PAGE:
Publication statusPublished - 2020

Fingerprint

listener
Short-Term Memory
stimulus
learning
Long-Term Memory
Acoustics
subsystem
acoustics
utilization
Spoken Word
Listeners
instruction
experiment
Waves
Stimulus
Word Learning
evidence
Sound

Keywords

  • COMPETITION
  • CONSOLIDATION
  • INFORMATION
  • LANGUAGE
  • MODELS
  • SPEECH
  • STM
  • WORKING-MEMORY
  • phonological loop
  • sine-wave synthesis
  • speech
  • word learning

Cite this

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title = "Specialized memory systems for learning spoken words",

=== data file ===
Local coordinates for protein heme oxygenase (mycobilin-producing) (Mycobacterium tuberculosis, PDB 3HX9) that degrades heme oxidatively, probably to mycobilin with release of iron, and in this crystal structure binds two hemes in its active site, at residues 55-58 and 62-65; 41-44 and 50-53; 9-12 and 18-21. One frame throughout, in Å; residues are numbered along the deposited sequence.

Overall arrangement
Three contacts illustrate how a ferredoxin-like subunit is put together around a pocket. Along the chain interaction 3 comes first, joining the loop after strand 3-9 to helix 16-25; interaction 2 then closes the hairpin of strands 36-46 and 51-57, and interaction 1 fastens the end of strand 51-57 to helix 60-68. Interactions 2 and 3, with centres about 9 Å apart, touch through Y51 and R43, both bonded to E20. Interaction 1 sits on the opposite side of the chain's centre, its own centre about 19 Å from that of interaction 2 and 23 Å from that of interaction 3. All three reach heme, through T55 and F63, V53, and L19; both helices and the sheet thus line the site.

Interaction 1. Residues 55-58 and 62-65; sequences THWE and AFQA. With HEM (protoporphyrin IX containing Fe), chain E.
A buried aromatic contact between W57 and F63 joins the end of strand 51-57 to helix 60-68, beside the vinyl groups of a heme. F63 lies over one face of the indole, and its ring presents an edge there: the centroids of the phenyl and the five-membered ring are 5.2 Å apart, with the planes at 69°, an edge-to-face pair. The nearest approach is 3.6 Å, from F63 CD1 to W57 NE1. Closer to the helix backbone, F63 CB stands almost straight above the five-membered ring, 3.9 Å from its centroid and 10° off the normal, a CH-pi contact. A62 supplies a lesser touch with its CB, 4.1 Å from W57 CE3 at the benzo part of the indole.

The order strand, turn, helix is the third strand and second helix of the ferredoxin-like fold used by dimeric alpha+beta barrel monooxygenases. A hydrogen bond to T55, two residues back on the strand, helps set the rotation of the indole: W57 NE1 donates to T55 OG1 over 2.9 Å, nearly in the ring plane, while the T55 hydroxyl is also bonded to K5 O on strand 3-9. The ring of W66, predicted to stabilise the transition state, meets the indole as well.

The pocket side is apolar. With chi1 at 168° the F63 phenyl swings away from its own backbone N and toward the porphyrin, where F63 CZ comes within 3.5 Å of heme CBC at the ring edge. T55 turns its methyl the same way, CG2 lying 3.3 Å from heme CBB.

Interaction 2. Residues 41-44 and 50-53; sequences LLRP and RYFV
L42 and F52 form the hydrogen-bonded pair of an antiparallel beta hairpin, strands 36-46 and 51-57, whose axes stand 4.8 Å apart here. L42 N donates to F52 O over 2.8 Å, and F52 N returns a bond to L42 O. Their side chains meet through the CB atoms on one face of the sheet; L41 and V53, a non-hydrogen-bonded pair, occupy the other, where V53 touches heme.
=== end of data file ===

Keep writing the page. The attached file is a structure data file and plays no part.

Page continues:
abstract = "Learning new words entails, inter alia, encoding of novel sound patterns and transferring those patterns from short-term to long-term memory. We report a series of 5 experiments that investigated whether the memory systems engaged in word learning are specialized for speech and whether utilization of these systems results in a benefit for word learning. Sine-wave synthesis (SWS) was applied to spoken nonwords, and listeners were or were not informed (through instruction and familiarization) that the SWS stimuli were derived from actual utterances. This allowed us to manipulate whether listeners would process sound sequences as speech or as nonspeech. In a sound-picture association learning task, listeners who processed the SWS stimuli as speech consistently learned faster and remembered more associations than listeners who processed the same stimuli as nonspeech. The advantage of listening in {"}speech mode{"} was stable over the course of 7 days. These results provide causal evidence that access to a specialized, phonological short-term memory system is important for word learning. More generally, this study supports the notion that subsystems of auditory short-term memory are specialized for processing different types of acoustic information. (PsycINFO Database Record (c) 2019 APA, all rights reserved).",